It’s not hard to think of jobs and positions that women have been barred from in the past because of their sex – doctors, scientists, astronauts, even professional athletes. But an editorial out this week in the British Journal of Sports Medicine adds a new modern day position to the list: clinical trial participant.
Even though sex-based equality has progressed in other fields, women have been routinely excluded from clinical trials, the group of British and American experts say, though medical problems and treatments affect them equally, if not more.
Some studies have shown that women are twice as likely to suffer from adverse reactions to drugs, and 80 percent of drugs are withdrawn from the market due to unacceptable side effects in women.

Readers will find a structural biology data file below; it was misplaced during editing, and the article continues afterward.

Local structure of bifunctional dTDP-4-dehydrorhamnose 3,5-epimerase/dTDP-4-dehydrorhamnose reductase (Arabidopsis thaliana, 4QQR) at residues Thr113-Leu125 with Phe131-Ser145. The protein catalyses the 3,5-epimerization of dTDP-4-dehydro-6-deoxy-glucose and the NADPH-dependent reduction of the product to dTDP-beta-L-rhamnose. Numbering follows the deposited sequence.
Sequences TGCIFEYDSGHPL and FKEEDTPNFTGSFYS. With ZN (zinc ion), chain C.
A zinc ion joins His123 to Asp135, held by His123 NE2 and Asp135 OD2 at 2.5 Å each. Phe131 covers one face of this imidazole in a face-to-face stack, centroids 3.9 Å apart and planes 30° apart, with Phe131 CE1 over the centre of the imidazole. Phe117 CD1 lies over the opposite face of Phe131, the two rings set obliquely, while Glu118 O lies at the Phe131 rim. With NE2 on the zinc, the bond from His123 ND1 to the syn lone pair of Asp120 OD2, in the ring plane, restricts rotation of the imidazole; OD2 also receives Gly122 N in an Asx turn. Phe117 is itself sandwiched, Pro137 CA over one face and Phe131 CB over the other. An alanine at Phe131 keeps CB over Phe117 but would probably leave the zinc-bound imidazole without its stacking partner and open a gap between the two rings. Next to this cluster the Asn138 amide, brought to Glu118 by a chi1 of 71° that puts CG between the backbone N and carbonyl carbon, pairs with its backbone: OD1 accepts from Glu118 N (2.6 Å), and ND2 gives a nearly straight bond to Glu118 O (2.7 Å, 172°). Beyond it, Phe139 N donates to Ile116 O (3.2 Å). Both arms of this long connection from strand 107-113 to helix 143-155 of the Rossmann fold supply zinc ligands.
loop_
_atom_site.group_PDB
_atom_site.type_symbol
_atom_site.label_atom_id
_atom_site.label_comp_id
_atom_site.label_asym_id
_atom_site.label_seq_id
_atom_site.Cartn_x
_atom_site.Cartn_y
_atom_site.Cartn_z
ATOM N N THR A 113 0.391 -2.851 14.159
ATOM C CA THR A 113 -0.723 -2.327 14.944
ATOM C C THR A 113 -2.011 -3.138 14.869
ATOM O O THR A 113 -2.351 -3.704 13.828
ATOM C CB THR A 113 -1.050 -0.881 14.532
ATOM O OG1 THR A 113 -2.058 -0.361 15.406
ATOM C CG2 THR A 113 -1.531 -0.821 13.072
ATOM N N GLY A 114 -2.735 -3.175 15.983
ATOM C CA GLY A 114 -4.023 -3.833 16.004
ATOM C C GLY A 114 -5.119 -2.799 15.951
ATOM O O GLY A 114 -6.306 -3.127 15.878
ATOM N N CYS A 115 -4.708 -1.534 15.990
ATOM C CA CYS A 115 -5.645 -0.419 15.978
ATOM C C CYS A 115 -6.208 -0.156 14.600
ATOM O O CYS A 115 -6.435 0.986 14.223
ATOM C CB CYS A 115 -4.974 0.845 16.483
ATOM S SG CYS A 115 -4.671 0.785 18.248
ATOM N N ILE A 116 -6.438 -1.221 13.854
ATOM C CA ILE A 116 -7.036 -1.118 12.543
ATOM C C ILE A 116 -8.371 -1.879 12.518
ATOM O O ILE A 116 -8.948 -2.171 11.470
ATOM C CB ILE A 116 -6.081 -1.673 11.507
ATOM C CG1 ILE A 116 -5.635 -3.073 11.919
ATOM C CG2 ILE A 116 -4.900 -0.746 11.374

The group cites a study from 2014, where researchers reviewed nearly 1400 sports and exercise research studies involving six million people over three years. Those researchers found that only 39 percent of those study participants, just slightly more than a third, were women.
Researchers are frequently excluding women from trials due to “complexities of the menstrual cycle,” the scientists say. To conduct studies without possible interactions from fluctuating hormones, many researchers forgo using women participants. Or when they do, they use them in early follicular stages of the menstrual cycle, when hormones are lower and more equivalent to male levels.
This leads to little understanding of how differing hormone levels would affect experiments, say the researchers. It is unknown if the hormone levels would affect each experiment at all, because they have not been tested. And this does not represent the real world that women live in, where hormones fluctuate cyclically. The scientists say this requires more research.